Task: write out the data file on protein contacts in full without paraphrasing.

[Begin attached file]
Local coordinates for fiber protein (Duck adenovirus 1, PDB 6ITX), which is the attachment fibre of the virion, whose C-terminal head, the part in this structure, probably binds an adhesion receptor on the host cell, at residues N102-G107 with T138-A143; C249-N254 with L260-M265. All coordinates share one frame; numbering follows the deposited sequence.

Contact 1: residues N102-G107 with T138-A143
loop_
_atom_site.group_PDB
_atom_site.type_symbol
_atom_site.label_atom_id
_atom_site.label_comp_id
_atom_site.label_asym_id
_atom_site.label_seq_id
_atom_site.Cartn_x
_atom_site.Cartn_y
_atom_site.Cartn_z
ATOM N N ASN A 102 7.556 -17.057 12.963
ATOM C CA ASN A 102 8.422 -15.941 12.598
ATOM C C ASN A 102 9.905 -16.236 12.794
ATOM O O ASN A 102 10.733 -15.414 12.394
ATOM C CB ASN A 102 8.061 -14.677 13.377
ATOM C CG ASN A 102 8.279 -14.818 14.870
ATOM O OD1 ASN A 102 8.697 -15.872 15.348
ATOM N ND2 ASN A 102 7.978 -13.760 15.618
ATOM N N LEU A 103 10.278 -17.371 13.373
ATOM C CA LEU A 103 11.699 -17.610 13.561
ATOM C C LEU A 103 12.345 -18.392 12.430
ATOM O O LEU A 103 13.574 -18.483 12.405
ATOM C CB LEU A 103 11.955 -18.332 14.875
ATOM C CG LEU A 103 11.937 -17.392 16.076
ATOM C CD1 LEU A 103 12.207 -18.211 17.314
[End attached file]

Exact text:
Local coordinates for fiber protein (Duck adenovirus 1, PDB 6ITX), which is the attachment fibre of the virion, whose C-terminal head, the part in this structure, probably binds an adhesion receptor on the host cell, at residues N102-G107 with T138-A143; C249-N254 with L260-M265. All coordinates share one frame; numbering follows the deposited sequence.

Contact 1: residues N102-G107 with T138-A143
loop_
_atom_site.group_PDB
_atom_site.type_symbol
_atom_site.label_atom_id
_atom_site.label_comp_id
_atom_site.label_asym_id
_atom_site.label_seq_id
_atom_site.Cartn_x
_atom_site.Cartn_y
_atom_site.Cartn_z
ATOM N N ASN A 102 7.556 -17.057 12.963
ATOM C CA ASN A 102 8.422 -15.941 12.598
ATOM C C ASN A 102 9.905 -16.236 12.794
ATOM O O ASN A 102 10.733 -15.414 12.394
ATOM C CB ASN A 102 8.061 -14.677 13.377
ATOM C CG ASN A 102 8.279 -14.818 14.870
ATOM O OD1 ASN A 102 8.697 -15.872 15.348
ATOM N ND2 ASN A 102 7.978 -13.760 15.618
ATOM N N LEU A 103 10.278 -17.371 13.373
ATOM C CA LEU A 103 11.699 -17.610 13.561
ATOM C C LEU A 103 12.345 -18.392 12.430
ATOM O O LEU A 103 13.574 -18.483 12.405
ATOM C CB LEU A 103 11.955 -18.332 14.875
ATOM C CG LEU A 103 11.937 -17.392 16.076
ATOM C CD1 LEU A 103 12.207 -18.211 17.314